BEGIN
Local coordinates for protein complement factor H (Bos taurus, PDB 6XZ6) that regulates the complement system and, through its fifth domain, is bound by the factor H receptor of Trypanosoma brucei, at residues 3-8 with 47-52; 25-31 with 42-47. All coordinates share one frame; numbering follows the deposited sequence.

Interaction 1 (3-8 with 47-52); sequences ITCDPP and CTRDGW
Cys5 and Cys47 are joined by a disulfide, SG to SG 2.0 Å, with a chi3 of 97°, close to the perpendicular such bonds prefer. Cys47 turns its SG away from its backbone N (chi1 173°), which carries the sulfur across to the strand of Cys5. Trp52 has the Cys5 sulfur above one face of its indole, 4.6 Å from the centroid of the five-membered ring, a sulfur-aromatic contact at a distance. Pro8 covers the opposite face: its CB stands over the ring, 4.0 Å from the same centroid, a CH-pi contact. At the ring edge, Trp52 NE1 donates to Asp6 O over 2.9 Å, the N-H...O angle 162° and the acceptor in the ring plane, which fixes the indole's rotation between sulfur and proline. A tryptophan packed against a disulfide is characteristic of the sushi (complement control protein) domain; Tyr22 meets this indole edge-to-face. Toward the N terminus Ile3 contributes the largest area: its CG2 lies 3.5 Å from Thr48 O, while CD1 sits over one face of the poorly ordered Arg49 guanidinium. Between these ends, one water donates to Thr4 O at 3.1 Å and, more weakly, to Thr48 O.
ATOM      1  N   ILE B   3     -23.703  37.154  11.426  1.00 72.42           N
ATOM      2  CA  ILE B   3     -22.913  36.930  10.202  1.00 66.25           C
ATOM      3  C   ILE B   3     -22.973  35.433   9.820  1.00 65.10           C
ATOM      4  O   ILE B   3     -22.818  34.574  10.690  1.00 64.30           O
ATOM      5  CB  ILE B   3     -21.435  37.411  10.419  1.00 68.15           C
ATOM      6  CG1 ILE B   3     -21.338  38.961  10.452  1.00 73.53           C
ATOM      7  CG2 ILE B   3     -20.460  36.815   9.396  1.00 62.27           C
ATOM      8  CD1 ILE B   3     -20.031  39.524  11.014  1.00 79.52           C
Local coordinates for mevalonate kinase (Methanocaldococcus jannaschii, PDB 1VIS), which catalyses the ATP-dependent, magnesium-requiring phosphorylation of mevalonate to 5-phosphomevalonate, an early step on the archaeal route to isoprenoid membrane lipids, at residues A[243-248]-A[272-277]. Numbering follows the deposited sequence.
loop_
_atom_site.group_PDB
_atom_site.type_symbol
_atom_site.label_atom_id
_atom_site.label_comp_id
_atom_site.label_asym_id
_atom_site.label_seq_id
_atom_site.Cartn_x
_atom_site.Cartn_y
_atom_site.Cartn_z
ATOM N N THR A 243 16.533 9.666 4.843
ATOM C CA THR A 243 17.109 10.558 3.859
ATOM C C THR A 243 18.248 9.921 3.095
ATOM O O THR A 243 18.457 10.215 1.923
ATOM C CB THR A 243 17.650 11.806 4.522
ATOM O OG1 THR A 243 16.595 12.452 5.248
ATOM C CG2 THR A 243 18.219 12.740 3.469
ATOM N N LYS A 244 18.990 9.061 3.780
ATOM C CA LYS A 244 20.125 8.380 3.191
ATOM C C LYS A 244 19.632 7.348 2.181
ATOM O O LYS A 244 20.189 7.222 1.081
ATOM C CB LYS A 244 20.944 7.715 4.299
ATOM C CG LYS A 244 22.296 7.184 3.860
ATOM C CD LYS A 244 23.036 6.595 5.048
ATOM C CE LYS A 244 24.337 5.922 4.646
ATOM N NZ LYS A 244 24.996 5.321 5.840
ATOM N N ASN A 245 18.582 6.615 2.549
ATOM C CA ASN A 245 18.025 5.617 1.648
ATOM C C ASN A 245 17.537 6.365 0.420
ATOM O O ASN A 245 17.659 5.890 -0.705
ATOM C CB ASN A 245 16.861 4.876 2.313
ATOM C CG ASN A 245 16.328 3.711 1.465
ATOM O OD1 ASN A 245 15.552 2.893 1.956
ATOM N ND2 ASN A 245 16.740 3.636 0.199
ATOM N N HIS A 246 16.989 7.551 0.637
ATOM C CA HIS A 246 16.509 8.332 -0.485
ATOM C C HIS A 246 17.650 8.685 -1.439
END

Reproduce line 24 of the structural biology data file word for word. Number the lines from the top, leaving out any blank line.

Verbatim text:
ATOM C CA THR A 243 17.109 10.558 3.859